If you hate Mr Zardari, you believe he’ll do anything for money and is motivated by nothing else.
It could just be the absence of meaty stuff. No Panama, Fasaad already inducing yawns — the national circus needed some excitement. And there’s nothing like a bit of civilian bashing to energise the system again. Maybe it’ll disappear once Panama returns or something new and unexpected happens — never say never in this land of ours. But already it has taken a turn for the nasty. History is being rewritten at will. On, then, to this Osama business. World’s deadliest terrorist found in Pakistan. Not a great place to be, was always going to have repercussions, etc. It takes a special kind of distortion though for, six years later, a contrived dispute over visas to eclipse the real issue. But there’s a reason for it.
From Raymond Davis to the Abbottabad raid to Mike’s “Haqqani Network is a Veritable Arm of the ISI” to Memogate — 2011 was an annus horribilis, for civ-mil and Pak-US. And, improbably, it was all connected. Years later, there’s no real reason to disbelieve the core of the boys’ public claim.
Zardari and Co. probably did facilitate a surge in American intel types in Pakistan, and Zardari and Co. probably did make some kind of idiotic offer to the Americans in Memogate. But that’s not really what angered the boys. What scared them was that a master dealmaker in Mr Zardari and a frustrated Pentagon and disillusioned White House on the other side might actually pull off something. Something that would loosen the boys’ iron grip. Rewind to 2010. Gen. Kayani was popular and had forced Mr Zardari into retreat. By year end, Gen. Kayani had grabbed an extension for himself and things were looking pretty bleak for the PPP in terms of policy. After the no-first-strike and ISI-to-Interior missteps early on, the PPP had been muscled out. The Mumbai attacks sealed the civilians’ irrelevance. But Mr Zardari, for all his love of money, wanted something more than mere figurehead status. Maybe it was the memory of BB and a desperation to be seen as her equal, but he wanted back in the policy game. And that’s where the trouble began — again.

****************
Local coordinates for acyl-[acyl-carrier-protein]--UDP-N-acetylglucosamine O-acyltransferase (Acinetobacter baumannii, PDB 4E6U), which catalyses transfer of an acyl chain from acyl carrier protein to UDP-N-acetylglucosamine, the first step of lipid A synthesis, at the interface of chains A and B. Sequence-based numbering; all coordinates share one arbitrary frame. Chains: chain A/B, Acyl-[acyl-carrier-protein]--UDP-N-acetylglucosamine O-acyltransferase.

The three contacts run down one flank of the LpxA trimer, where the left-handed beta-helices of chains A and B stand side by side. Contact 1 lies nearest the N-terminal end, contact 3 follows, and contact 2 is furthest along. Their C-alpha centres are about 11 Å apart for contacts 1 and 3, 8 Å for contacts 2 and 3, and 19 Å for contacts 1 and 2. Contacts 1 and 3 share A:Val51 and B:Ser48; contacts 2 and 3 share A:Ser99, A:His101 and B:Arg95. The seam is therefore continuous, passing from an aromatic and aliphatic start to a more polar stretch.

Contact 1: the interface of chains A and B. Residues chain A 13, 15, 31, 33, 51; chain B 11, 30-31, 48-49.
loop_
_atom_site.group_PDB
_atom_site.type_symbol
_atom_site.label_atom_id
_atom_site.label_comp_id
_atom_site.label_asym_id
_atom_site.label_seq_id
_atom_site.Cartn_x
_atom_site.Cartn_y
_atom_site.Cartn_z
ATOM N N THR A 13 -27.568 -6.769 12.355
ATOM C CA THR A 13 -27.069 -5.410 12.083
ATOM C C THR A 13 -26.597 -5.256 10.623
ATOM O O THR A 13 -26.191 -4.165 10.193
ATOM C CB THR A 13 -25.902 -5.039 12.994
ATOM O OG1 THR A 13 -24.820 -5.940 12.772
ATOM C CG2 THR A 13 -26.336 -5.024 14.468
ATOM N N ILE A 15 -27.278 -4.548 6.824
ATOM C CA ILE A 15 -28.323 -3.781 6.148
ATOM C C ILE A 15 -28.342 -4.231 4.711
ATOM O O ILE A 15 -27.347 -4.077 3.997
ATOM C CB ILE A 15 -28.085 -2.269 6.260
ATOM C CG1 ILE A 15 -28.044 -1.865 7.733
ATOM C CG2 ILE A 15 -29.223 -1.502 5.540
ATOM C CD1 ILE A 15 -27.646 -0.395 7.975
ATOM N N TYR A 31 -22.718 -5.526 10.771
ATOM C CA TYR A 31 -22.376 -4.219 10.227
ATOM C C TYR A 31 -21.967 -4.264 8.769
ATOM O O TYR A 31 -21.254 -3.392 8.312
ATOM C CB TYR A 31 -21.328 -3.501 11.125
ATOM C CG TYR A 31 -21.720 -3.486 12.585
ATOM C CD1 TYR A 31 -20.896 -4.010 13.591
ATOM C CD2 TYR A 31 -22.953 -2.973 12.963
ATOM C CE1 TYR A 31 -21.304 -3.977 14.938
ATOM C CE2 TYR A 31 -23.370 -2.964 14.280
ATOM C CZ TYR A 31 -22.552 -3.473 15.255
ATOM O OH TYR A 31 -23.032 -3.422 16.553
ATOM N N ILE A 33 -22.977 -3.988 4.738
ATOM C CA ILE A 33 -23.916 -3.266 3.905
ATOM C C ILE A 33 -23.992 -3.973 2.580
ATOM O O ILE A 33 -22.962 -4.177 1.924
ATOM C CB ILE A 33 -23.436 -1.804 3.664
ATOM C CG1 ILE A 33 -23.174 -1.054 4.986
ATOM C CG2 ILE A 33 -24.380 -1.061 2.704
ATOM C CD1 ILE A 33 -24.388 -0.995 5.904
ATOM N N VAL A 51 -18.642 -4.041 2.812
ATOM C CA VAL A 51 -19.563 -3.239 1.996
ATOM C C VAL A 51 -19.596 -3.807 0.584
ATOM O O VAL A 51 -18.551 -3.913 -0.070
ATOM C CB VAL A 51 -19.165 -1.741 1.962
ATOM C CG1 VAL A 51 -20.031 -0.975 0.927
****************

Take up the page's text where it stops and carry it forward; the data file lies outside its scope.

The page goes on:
If you hate Mr Zardari, you believe he’ll do anything for money and is motivated by nothing else. If you can allow yourself a wee bit of generosity, you may be able to put your finger on the policy disagreement. It’s not very hard to see what both sides may have been thinking. The civilian preference was straightforward though, equally obviously, fiendishly difficult to effect: shut down the jihad network at home, bolster the precarious Afghan State and open up to India. Rebuffed by the boys within months of arriving, and having complicated partners in Kabul and Delhi, Mr Zardari turned to the obvious power with the obvious interest and clout: the US. His recent publicly expressed disappointment with Mr Obama tells its own tale.
But back then Mr Zardari did what all civilians, desperate and uncertain but dogged in their own way, do: offered whatever the hell he thought may cause the Americans to show interest in him again. On the other side, the boys didn’t — couldn’t — really think that Mr Zardari would succeed. After all, 9/11 had only resulted in a shelving of the jihad project, not dismantling it. But allow a large-scale American intel presence inside Pakistan, and dangerous, funny, other things could start to happen. We all know how things turned out to be. Mr Husain was too conniving, Mr Zardari naive, Mr Obama already disengaged and the boys unduly paranoid. So, the boys won — as they mostly do. Pakistan? That’s another matter. But if they’re old wounds, why the fresh fake outrage? Because the civilians can’t be allowed to forget who’s boss, or what the boys can do to them.
By arrangement with Dawn